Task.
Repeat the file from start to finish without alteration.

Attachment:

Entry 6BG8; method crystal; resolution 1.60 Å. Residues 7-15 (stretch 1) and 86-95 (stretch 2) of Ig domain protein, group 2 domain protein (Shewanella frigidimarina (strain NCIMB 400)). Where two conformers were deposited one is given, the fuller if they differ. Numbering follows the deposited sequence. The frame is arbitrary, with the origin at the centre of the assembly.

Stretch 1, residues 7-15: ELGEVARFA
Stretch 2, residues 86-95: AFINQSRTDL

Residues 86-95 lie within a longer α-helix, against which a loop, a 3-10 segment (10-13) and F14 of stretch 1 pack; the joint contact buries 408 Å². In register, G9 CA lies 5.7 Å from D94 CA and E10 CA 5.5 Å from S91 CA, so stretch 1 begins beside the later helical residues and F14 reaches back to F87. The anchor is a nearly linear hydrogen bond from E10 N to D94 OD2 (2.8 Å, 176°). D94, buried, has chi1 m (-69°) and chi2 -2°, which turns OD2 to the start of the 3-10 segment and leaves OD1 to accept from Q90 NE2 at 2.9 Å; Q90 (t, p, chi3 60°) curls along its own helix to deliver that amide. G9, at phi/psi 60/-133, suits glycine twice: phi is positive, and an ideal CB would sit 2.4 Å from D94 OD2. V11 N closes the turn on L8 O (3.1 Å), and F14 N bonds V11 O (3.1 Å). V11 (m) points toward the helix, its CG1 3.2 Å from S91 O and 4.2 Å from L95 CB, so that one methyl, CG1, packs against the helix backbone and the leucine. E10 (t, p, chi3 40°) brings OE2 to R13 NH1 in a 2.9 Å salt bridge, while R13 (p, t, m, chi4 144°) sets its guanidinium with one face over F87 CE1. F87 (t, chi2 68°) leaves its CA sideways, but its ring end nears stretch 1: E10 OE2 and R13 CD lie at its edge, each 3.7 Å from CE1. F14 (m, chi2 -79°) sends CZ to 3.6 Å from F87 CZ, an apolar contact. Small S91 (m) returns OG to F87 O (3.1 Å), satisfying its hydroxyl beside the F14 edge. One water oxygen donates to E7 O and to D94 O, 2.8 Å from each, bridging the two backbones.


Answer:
Entry 6BG8; method crystal; resolution 1.60 Å. Residues 7-15 (stretch 1) and 86-95 (stretch 2) of Ig domain protein, group 2 domain protein (Shewanella frigidimarina (strain NCIMB 400)). Where two conformers were deposited one is given, the fuller if they differ. Numbering follows the deposited sequence. The frame is arbitrary, with the origin at the centre of the assembly.

Stretch 1, residues 7-15: ELGEVARFA
Stretch 2, residues 86-95: AFINQSRTDL

Residues 86-95 lie within a longer α-helix, against which a loop, a 3-10 segment (10-13) and F14 of stretch 1 pack; the joint contact buries 408 Å². In register, G9 CA lies 5.7 Å from D94 CA and E10 CA 5.5 Å from S91 CA, so stretch 1 begins beside the later helical residues and F14 reaches back to F87. The anchor is a nearly linear hydrogen bond from E10 N to D94 OD2 (2.8 Å, 176°). D94, buried, has chi1 m (-69°) and chi2 -2°, which turns OD2 to the start of the 3-10 segment and leaves OD1 to accept from Q90 NE2 at 2.9 Å; Q90 (t, p, chi3 60°) curls along its own helix to deliver that amide. G9, at phi/psi 60/-133, suits glycine twice: phi is positive, and an ideal CB would sit 2.4 Å from D94 OD2. V11 N closes the turn on L8 O (3.1 Å), and F14 N bonds V11 O (3.1 Å). V11 (m) points toward the helix, its CG1 3.2 Å from S91 O and 4.2 Å from L95 CB, so that one methyl, CG1, packs against the helix backbone and the leucine. E10 (t, p, chi3 40°) brings OE2 to R13 NH1 in a 2.9 Å salt bridge, while R13 (p, t, m, chi4 144°) sets its guanidinium with one face over F87 CE1. F87 (t, chi2 68°) leaves its CA sideways, but its ring end nears stretch 1: E10 OE2 and R13 CD lie at its edge, each 3.7 Å from CE1. F14 (m, chi2 -79°) sends CZ to 3.6 Å from F87 CZ, an apolar contact. Small S91 (m) returns OG to F87 O (3.1 Å), satisfying its hydroxyl beside the F14 edge. One water oxygen donates to E7 O and to D94 O, 2.8 Å from each, bridging the two backbones.